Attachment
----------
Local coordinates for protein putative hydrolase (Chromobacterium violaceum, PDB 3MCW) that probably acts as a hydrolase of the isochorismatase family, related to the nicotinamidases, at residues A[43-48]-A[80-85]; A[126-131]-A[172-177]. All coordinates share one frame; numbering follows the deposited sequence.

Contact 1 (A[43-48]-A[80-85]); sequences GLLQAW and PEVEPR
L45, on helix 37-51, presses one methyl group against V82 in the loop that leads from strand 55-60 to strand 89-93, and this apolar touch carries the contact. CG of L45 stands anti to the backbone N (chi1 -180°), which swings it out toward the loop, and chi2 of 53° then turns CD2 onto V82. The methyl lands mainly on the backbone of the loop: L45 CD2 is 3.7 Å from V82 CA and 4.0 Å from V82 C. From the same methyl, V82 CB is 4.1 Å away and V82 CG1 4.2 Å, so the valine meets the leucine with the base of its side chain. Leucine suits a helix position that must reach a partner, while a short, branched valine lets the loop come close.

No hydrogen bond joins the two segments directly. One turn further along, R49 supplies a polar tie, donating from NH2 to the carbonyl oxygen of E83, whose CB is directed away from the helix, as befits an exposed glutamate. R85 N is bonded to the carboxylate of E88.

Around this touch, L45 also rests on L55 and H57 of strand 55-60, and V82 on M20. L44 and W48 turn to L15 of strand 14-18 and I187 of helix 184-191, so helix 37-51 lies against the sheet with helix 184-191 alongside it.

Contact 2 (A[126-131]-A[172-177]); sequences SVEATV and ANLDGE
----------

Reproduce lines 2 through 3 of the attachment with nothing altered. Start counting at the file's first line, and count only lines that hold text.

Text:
Contact 1 (A[43-48]-A[80-85]); sequences GLLQAW and PEVEPR
L45, on helix 37-51, presses one methyl group against V82 in the loop that leads from strand 55-60 to strand 89-93, and this apolar touch carries the contact. CG of L45 stands anti to the backbone N (chi1 -180°), which swings it out toward the loop, and chi2 of 53° then turns CD2 onto V82. The methyl lands mainly on the backbone of the loop: L45 CD2 is 3.7 Å from V82 CA and 4.0 Å from V82 C. From the same methyl, V82 CB is 4.1 Å away and V82 CG1 4.2 Å, so the valine meets the leucine with the base of its side chain. Leucine suits a helix position that must reach a partner, while a short, branched valine lets the loop come close.